Where the game doesn't impress as much is the lazy way the story finds itself inserted in the game and the fairly standard gameplay. But I wouldn't exactly call the execution boring.

There was some DLCs released for the game. Aside for a few missions and weapons DLC, some contained in the early Anarchy Eddition via free access, there also was a fun sewers-cleaning story involving a mutant infestation as a fairly long sideplot and "The Scorchers" DLC which offered a final chapter originally cut from the final release of the game about this clan trying to kill everyone in the Wasteland which was also pretty fun. (I'm still waiting on those Rage 2 hints, id!!). That last piece of DLC also added an "Ultra Nightmare" difficulty and allowed to keep playing the game after the main storyline's completion (which should have been available in the original game to be honest). These DLCs would have a few new characters, enemies, areas and minigames as well as the great new weapon, the nailgun!

Despite releasing modding tools for the game, the modding community never took much on the game and there were only a handful mods created.

Finally the game also had mulitplayer modes: "Road Rage", free-for-all arenas that made use of the vehicles based around kill points kills and "Wasteland Legends", short co-op missions similar to a short campaign.

Rage was really not a bad game. It's a great shooter. Mixing modern action games mechanics with an old school FPS formula. The enemies were really the star of the game, getting to shine in the game by jumping around, climbing the ceiling, dodging you, etc. The AI was pretty great for these enemies roaming these complicated environments. They are so fun to see, face and defeat!

It's a fairly long game for a shooter, with a lot of content. In fact there's too many side missions really, it can get a bit repetitive. 

The plot didn't really get much focus until late in game. The gameplay works well, as you'd expect from a game from the guys who made Quake II and Doom 3. It's kind of old school, since you can carry all of weapons at once while relying on a modern regenerating health system.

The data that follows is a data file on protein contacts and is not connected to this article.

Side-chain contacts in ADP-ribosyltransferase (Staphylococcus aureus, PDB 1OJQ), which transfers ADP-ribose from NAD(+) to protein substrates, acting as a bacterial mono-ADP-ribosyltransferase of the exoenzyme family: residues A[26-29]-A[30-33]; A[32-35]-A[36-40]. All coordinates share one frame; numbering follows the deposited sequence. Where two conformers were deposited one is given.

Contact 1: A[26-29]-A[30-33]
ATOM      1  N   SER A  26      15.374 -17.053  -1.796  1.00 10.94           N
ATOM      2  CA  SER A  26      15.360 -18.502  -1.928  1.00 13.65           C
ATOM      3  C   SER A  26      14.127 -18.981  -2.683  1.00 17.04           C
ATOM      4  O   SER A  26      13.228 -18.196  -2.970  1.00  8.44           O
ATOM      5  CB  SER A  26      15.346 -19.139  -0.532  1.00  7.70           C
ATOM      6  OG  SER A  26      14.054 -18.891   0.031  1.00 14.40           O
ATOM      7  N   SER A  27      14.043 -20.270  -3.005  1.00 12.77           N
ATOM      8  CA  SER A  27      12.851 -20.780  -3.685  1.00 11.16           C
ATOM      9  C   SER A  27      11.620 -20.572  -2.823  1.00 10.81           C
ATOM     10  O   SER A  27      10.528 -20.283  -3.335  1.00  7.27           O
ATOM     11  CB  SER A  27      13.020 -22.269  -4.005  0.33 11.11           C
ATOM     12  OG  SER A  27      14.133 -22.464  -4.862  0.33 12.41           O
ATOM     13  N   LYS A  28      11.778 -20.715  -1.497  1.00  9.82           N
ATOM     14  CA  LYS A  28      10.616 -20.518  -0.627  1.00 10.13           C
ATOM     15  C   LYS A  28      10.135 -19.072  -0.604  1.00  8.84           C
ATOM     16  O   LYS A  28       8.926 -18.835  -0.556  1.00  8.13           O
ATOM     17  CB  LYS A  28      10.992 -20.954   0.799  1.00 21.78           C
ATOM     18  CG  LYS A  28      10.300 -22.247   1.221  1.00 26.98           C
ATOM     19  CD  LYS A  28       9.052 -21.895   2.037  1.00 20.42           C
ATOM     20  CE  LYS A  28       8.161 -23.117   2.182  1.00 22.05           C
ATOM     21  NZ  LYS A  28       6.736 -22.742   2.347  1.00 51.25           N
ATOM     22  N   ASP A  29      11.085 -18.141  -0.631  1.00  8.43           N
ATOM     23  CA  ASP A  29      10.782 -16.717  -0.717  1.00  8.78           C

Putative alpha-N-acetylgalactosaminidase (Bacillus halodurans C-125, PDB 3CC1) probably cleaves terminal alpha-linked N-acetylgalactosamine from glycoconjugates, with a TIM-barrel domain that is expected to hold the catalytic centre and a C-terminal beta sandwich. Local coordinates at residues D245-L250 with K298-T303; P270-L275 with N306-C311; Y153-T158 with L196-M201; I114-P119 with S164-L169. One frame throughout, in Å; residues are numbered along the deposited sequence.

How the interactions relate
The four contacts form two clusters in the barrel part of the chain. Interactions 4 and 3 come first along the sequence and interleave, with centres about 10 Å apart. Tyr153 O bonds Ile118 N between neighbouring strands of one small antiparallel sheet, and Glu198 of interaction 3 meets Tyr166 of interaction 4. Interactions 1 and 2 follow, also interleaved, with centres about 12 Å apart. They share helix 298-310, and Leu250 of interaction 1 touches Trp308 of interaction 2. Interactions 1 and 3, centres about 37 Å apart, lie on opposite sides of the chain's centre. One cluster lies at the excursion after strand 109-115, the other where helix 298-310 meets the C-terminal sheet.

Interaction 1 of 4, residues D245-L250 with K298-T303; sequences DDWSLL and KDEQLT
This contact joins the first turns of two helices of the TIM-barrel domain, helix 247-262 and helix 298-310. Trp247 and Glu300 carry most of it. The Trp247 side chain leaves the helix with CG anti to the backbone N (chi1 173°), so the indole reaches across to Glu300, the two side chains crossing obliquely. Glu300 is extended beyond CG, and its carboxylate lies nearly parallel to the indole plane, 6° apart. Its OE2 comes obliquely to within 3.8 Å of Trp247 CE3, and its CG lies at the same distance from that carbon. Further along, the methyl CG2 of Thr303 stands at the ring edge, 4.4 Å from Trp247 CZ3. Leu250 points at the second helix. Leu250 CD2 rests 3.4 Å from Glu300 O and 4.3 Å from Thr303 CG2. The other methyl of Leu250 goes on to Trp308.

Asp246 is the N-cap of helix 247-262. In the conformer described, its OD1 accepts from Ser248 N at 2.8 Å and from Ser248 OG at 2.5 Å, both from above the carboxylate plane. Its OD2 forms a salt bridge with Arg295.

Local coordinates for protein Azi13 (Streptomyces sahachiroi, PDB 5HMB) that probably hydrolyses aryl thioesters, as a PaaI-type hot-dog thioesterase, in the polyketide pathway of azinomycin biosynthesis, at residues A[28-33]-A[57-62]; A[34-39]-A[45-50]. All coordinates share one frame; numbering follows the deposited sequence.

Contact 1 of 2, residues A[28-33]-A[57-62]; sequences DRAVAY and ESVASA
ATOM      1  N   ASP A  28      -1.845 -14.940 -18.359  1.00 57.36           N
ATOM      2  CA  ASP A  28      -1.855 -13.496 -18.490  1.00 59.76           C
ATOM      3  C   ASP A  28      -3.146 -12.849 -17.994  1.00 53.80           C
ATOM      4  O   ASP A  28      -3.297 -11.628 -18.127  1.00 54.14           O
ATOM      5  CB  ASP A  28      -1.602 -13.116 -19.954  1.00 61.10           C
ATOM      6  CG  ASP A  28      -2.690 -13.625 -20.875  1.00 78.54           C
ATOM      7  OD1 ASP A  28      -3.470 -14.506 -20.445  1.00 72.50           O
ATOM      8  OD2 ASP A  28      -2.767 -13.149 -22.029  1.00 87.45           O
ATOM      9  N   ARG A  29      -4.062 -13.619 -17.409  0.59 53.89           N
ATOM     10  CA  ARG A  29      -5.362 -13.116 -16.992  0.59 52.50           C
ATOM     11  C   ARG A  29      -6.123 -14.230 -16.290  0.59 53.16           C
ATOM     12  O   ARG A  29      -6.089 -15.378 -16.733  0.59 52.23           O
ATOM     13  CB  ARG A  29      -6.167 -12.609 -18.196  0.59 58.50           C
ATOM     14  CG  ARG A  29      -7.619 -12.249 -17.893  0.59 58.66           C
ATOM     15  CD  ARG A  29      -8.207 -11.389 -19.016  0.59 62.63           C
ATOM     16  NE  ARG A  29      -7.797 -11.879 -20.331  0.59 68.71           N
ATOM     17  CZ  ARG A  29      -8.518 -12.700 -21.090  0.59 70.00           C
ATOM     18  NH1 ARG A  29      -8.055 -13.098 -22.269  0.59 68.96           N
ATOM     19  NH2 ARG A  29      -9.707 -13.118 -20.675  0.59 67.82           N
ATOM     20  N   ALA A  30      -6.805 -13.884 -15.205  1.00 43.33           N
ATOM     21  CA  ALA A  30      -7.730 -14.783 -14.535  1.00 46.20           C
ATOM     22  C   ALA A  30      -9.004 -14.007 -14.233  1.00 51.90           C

The game also contains tons of references to id and Bethesda as well.

The music was really impressive, covering a wide range of genres whenever it needs to. From a more epic cinematic musical score to fun rockin' guitar tunes. It was composed by Rod Abernethy whose name might be familiar to Dead Space fans.

Overall, Rage was a fun FPS title that receiced a pretty harsh reception at the time, but it really didn't deserve it.

Some called it dull or bad, but this is far from being a bad FPS game. The story, while not really originally, worked as a nice pretext for the settings. It's a fun original IP, for a change. With great action, gorgeous-looking graphics. And a solid decent gameplay. And let's not forget the great AI work!

The real problem I have with the game is the lack of a proper closure and no. Real. Final. Boss. Fight!! Come on, id!?! At least throw in some Cyberdemon in there if you don't know how to end a game! (It worked for the Wolfenstein RPG!)

Despite all its flaws and all, it's easily one of my favorite games from id. I always love new IP starters! 

A port of the game was supposed to be released for the Vita, but, well... Is the Vita still a thing? Seriously though, it was scrapped pretty early on for development issues.

In a way, it's the best Mad Max game ever made.
I give it:
2 / 3 VaultBoys!

No comments:

Post a Comment